senior associate of the Democracy and Rule of Law Program at the Carnegie Endowment for International Peace. She writes about Tunisia in her recent book, Thieves of State: Why Corruption Threatens Global Security.
This year’s Nobel Peace Prize has been awarded to a coalition of civil society organizations known as the Tunisian National Dialogue Quartet. The move comes nearly five years after a Tunisian street vendor set himself on fire, sparking the Arab Spring that included the ouster of Tunisia’s longtime, U.S.-backed dictator Zine El Abidine Ben Ali. "The quartet was formed in the summer of 2013 when the democratization process was in danger of collapsing as a result of political assassinations and widespread social unrest. It established an alternative, peaceful political process at a time when the country was on the brink of civil war," said Kaci Kullmann Five, Norwegian Nobel Committee chair. The Tunisian National Dialogue Quartet is composed of four organizations: the Tunisian General Labour Union; the Tunisian Confederation of Industry, Trade and Handicrafts; the Tunisian Human Rights League; and the Tunisian Order of Lawyers. The committee said it hopes its recognition of the quartet’s achievements will "serve as an example that will be followed by other countries." We speak with Sarah Chayes, senior associate of the Democracy and Rule of Law Program at the Carnegie Endowment for International Peace. She writes about Tunisia in her recent book, "Thieves of State: Why Corruption Threatens Global Security."
AMY GOODMAN: We begin today’s show with the announcement that this year’s Nobel Peace Prize goes to a coalition of civil society organizations known as the Tunisia National Dialogue Quartet. The move comes nearly five years after a Tunisian street vendor set himself on fire, sparking the Arab Spring that included the ouster of Tunisia’s longtime U.S.-backed dictator, Zine El Abidine Ben Ali. Last January, Tunisia ratified a constitution that included provisions guaranteeing freedom of speech, freedom of religion, gender equality and protection of Tunisia’s natural resources. The prize was announced by the committee at 5:00 a.m. Eastern time this morning in Oslo.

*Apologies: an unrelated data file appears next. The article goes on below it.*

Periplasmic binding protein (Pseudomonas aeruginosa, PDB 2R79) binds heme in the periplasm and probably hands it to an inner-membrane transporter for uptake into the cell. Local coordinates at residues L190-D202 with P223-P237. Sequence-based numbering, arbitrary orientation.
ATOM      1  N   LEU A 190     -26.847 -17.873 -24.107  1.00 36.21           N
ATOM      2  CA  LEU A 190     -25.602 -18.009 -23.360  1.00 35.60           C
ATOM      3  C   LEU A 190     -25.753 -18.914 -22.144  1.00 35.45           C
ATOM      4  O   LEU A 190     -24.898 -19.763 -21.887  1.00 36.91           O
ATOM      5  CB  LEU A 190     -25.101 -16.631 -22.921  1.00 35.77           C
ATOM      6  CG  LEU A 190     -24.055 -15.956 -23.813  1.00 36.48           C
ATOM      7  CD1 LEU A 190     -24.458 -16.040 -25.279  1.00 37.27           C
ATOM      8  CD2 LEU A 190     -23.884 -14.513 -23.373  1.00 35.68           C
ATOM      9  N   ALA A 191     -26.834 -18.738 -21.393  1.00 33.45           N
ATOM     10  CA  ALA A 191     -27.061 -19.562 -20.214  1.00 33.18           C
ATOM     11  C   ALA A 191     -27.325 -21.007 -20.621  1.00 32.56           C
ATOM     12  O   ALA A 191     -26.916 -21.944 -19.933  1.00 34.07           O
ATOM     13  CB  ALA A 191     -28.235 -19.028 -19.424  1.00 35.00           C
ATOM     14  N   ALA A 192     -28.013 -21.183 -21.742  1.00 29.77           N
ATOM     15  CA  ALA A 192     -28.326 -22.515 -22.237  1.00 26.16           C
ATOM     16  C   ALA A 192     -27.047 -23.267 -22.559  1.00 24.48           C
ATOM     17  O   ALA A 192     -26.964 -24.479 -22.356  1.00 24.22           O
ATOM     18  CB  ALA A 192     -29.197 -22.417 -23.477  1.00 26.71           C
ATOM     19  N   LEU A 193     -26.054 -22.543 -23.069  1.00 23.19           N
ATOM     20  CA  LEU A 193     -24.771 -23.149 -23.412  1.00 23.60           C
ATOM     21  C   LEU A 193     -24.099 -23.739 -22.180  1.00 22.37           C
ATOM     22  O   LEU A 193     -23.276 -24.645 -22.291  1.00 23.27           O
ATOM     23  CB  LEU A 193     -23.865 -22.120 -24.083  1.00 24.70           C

KACI KULLMANN FIVE: The Norwegian Nobel Committee has decided that the Nobel Peace Prize for 2015 is to be awarded to the Tunisian National Dialogue Quartet for its decisive contribution to the building of a pluralistic democracy in Tunisia in the wake of the Jasmine Revolution of 2011. The quartet was formed in summer of 2013 when the democratization process was in danger of collapsing as a result of political assassinations and widespread social unrest. It established an alternative, peaceful political process at a time when the country was on the brink of civil war. It was thus instrumental in enabling Tunisia, in the space of a few years, to establish a constitutional system of government guaranteeing fundamental rights for the entire population, irrespective of gender, political conviction or religious belief.
AMY GOODMAN: The Tunisian National Dialogue Quartet is composed of four organizations: the Tunisian General Labour Union; the Tunisian Confederation of Industry, Trade and Handicrafts; the Tunisian Human Rights League; and the Tunisian Order of Lawyers. The Nobel Peace Prize committee said it hopes its recognition of the quartet’s achievements will, quote, "serve as an example that will be followed by other countries."